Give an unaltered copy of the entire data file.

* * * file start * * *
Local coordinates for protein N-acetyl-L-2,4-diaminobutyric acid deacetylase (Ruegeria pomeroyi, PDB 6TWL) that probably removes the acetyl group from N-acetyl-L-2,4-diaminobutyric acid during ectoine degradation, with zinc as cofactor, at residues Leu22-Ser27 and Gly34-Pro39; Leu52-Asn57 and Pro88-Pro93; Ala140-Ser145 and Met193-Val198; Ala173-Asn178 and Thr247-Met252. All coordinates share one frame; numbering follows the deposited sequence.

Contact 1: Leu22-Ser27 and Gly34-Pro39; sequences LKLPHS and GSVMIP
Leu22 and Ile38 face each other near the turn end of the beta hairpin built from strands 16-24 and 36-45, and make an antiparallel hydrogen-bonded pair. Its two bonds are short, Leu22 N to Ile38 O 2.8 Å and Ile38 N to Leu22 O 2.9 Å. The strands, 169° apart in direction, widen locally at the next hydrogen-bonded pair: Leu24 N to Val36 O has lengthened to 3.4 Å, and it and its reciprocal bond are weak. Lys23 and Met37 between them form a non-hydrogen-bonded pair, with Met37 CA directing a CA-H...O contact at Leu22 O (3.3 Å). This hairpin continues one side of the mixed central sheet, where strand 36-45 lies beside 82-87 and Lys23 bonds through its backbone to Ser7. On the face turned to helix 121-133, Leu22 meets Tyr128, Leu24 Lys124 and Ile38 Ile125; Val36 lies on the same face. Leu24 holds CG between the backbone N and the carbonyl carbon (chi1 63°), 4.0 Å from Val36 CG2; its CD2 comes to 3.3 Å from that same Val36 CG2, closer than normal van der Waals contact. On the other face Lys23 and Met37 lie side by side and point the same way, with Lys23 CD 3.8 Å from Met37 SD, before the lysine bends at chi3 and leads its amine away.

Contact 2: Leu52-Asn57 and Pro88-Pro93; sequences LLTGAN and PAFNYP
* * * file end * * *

Local coordinates for protein N-acetyl-L-2,4-diaminobutyric acid deacetylase (Ruegeria pomeroyi, PDB 6TWL) that probably removes the acetyl group from N-acetyl-L-2,4-diaminobutyric acid during ectoine degradation, with zinc as cofactor, at residues Leu22-Ser27 and Gly34-Pro39; Leu52-Asn57 and Pro88-Pro93; Ala140-Ser145 and Met193-Val198; Ala173-Asn178 and Thr247-Met252. All coordinates share one frame; numbering follows the deposited sequence.

Contact 1: Leu22-Ser27 and Gly34-Pro39; sequences LKLPHS and GSVMIP
Leu22 and Ile38 face each other near the turn end of the beta hairpin built from strands 16-24 and 36-45, and make an antiparallel hydrogen-bonded pair. Its two bonds are short, Leu22 N to Ile38 O 2.8 Å and Ile38 N to Leu22 O 2.9 Å. The strands, 169° apart in direction, widen locally at the next hydrogen-bonded pair: Leu24 N to Val36 O has lengthened to 3.4 Å, and it and its reciprocal bond are weak. Lys23 and Met37 between them form a non-hydrogen-bonded pair, with Met37 CA directing a CA-H...O contact at Leu22 O (3.3 Å). This hairpin continues one side of the mixed central sheet, where strand 36-45 lies beside 82-87 and Lys23 bonds through its backbone to Ser7. On the face turned to helix 121-133, Leu22 meets Tyr128, Leu24 Lys124 and Ile38 Ile125; Val36 lies on the same face. Leu24 holds CG between the backbone N and the carbonyl carbon (chi1 63°), 4.0 Å from Val36 CG2; its CD2 comes to 3.3 Å from that same Val36 CG2, closer than normal van der Waals contact. On the other face Lys23 and Met37 lie side by side and point the same way, with Lys23 CD 3.8 Å from Met37 SD, before the lysine bends at chi3 and leads its amine away.

Contact 2: Leu52-Asn57 and Pro88-Pro93; sequences LLTGAN and PAFNYP